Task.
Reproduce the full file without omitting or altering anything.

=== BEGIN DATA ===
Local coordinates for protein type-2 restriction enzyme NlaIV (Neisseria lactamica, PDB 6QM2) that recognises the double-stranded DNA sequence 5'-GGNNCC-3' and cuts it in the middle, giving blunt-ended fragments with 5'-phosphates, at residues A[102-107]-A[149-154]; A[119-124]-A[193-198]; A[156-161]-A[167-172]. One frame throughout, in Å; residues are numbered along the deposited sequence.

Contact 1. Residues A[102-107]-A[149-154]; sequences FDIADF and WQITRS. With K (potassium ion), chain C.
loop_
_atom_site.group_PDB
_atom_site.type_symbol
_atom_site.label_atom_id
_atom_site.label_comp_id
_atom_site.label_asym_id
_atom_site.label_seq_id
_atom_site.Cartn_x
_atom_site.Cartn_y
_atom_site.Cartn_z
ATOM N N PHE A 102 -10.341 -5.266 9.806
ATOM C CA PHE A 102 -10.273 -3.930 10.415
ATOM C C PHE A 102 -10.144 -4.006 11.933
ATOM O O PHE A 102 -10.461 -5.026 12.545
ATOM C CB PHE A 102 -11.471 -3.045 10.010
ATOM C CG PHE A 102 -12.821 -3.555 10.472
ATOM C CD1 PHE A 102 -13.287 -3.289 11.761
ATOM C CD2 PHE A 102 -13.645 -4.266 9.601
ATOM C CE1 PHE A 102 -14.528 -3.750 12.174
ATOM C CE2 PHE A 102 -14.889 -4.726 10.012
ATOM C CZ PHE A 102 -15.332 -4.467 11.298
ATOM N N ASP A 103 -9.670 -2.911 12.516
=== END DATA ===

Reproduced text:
Local coordinates for protein type-2 restriction enzyme NlaIV (Neisseria lactamica, PDB 6QM2) that recognises the double-stranded DNA sequence 5'-GGNNCC-3' and cuts it in the middle, giving blunt-ended fragments with 5'-phosphates, at residues A[102-107]-A[149-154]; A[119-124]-A[193-198]; A[156-161]-A[167-172]. One frame throughout, in Å; residues are numbered along the deposited sequence.

Contact 1. Residues A[102-107]-A[149-154]; sequences FDIADF and WQITRS. With K (potassium ion), chain C.
loop_
_atom_site.group_PDB
_atom_site.type_symbol
_atom_site.label_atom_id
_atom_site.label_comp_id
_atom_site.label_asym_id
_atom_site.label_seq_id
_atom_site.Cartn_x
_atom_site.Cartn_y
_atom_site.Cartn_z
ATOM N N PHE A 102 -10.341 -5.266 9.806
ATOM C CA PHE A 102 -10.273 -3.930 10.415
ATOM C C PHE A 102 -10.144 -4.006 11.933
ATOM O O PHE A 102 -10.461 -5.026 12.545
ATOM C CB PHE A 102 -11.471 -3.045 10.010
ATOM C CG PHE A 102 -12.821 -3.555 10.472
ATOM C CD1 PHE A 102 -13.287 -3.289 11.761
ATOM C CD2 PHE A 102 -13.645 -4.266 9.601
ATOM C CE1 PHE A 102 -14.528 -3.750 12.174
ATOM C CE2 PHE A 102 -14.889 -4.726 10.012
ATOM C CZ PHE A 102 -15.332 -4.467 11.298
ATOM N N ASP A 103 -9.670 -2.911 12.516